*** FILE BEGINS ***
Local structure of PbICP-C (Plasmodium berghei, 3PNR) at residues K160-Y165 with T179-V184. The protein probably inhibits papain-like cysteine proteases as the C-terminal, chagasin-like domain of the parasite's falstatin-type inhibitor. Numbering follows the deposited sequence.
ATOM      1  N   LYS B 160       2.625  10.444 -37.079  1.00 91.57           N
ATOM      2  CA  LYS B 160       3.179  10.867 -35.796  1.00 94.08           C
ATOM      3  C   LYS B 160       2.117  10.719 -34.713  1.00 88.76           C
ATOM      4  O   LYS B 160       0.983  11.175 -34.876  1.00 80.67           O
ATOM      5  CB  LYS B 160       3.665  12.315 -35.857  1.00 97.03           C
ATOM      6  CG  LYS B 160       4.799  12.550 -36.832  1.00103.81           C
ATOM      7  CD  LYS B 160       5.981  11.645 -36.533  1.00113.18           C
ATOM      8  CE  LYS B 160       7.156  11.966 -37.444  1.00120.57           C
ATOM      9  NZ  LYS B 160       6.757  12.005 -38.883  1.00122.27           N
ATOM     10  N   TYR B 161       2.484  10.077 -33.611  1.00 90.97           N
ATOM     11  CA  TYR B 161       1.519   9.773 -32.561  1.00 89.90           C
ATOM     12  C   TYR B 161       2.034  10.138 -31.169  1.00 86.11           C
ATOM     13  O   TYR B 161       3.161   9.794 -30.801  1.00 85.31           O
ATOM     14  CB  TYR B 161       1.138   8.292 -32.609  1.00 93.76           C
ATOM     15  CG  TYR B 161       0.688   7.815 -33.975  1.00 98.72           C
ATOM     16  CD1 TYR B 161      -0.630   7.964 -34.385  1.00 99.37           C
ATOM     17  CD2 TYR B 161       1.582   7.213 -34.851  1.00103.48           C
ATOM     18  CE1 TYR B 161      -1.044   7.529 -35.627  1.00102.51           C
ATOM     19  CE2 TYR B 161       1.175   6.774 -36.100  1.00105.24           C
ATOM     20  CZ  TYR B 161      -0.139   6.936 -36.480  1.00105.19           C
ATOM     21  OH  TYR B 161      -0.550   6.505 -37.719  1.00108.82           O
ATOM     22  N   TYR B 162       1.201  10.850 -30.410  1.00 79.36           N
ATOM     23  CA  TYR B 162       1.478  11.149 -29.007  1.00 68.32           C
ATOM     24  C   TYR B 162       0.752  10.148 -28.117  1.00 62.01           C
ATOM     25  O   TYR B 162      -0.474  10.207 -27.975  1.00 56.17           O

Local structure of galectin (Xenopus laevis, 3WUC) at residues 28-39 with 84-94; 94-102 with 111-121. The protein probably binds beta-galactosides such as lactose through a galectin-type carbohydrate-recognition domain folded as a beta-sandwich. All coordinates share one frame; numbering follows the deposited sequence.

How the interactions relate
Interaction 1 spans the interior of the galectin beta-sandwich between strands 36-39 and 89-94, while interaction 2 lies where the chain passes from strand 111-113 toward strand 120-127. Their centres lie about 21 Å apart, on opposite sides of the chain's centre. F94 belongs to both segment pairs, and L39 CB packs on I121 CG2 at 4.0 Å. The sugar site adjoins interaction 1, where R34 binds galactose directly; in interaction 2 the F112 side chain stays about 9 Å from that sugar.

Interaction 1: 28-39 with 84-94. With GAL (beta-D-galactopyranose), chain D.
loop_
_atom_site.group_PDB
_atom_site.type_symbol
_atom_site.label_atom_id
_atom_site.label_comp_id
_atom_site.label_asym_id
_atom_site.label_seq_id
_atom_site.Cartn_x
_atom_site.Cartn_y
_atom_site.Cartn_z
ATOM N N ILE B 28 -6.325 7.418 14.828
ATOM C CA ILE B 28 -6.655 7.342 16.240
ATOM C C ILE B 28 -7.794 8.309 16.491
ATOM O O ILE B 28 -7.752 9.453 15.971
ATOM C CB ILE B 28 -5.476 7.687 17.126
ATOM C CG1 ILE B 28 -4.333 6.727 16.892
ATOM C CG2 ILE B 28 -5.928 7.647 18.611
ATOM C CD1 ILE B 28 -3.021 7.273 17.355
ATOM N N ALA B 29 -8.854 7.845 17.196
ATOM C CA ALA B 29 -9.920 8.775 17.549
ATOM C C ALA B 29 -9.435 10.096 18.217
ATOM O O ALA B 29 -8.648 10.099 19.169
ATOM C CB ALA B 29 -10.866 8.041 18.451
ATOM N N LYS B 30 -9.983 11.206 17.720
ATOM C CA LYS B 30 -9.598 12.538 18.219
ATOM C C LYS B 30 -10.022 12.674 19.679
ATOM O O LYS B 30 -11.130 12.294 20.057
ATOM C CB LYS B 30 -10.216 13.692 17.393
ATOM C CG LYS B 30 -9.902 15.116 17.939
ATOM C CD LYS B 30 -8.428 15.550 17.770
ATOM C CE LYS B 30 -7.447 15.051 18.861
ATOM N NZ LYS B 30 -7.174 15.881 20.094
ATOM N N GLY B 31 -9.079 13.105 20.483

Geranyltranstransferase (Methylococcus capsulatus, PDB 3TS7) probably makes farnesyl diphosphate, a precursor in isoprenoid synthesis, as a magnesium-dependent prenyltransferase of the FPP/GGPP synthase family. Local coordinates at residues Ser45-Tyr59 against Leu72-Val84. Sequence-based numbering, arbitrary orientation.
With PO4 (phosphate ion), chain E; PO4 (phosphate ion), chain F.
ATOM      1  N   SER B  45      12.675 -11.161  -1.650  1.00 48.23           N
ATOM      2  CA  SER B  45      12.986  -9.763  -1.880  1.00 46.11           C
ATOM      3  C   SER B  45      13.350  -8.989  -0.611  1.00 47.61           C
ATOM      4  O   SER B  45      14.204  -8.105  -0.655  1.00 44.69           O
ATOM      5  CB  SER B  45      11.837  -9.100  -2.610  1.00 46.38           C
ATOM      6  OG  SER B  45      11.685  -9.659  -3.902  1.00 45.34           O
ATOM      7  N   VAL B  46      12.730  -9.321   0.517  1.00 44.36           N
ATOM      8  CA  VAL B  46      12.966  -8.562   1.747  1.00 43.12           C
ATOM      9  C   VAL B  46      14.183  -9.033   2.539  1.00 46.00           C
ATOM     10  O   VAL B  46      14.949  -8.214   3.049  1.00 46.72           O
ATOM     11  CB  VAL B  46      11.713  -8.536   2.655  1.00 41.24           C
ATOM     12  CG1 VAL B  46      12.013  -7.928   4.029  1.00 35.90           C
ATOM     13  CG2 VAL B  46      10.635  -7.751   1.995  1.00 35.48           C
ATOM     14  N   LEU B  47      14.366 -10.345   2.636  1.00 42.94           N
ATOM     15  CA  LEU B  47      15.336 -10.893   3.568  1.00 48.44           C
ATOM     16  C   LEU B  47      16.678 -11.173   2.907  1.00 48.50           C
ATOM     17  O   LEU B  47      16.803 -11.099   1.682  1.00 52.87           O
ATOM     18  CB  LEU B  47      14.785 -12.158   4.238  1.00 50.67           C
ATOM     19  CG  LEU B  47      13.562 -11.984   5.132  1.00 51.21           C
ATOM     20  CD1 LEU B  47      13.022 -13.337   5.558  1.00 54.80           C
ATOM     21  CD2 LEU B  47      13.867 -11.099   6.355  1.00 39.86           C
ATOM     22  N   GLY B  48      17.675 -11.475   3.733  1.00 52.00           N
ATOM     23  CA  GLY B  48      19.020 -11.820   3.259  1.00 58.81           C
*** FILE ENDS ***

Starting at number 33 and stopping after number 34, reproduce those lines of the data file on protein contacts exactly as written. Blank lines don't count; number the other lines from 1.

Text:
_atom_site.type_symbol
_atom_site.label_atom_id